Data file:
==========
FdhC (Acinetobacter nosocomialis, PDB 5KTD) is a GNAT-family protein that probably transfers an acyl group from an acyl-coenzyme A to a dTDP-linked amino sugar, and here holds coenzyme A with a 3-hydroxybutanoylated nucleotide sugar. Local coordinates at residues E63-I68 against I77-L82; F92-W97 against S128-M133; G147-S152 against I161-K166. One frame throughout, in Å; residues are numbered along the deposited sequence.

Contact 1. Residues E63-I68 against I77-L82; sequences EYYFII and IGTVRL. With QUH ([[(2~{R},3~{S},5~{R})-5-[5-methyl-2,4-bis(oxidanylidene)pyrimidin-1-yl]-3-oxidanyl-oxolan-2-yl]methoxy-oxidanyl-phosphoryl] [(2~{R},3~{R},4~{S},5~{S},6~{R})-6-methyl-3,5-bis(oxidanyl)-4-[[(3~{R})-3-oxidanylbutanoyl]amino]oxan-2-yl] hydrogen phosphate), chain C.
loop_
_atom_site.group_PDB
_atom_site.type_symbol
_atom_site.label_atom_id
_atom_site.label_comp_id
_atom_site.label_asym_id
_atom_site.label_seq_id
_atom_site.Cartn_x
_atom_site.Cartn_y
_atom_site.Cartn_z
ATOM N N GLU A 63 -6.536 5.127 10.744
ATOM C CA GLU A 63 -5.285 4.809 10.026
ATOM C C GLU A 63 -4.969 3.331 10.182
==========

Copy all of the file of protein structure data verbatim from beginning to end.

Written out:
FdhC (Acinetobacter nosocomialis, PDB 5KTD) is a GNAT-family protein that probably transfers an acyl group from an acyl-coenzyme A to a dTDP-linked amino sugar, and here holds coenzyme A with a 3-hydroxybutanoylated nucleotide sugar. Local coordinates at residues E63-I68 against I77-L82; F92-W97 against S128-M133; G147-S152 against I161-K166. One frame throughout, in Å; residues are numbered along the deposited sequence.

Contact 1. Residues E63-I68 against I77-L82; sequences EYYFII and IGTVRL. With QUH ([[(2~{R},3~{S},5~{R})-5-[5-methyl-2,4-bis(oxidanylidene)pyrimidin-1-yl]-3-oxidanyl-oxolan-2-yl]methoxy-oxidanyl-phosphoryl] [(2~{R},3~{R},4~{S},5~{S},6~{R})-6-methyl-3,5-bis(oxidanyl)-4-[[(3~{R})-3-oxidanylbutanoyl]amino]oxan-2-yl] hydrogen phosphate), chain C.
loop_
_atom_site.group_PDB
_atom_site.type_symbol
_atom_site.label_atom_id
_atom_site.label_comp_id
_atom_site.label_asym_id
_atom_site.label_seq_id
_atom_site.Cartn_x
_atom_site.Cartn_y
_atom_site.Cartn_z
ATOM N N GLU A 63 -6.536 5.127 10.744
ATOM C CA GLU A 63 -5.285 4.809 10.026
ATOM C C GLU A 63 -4.969 3.331 10.182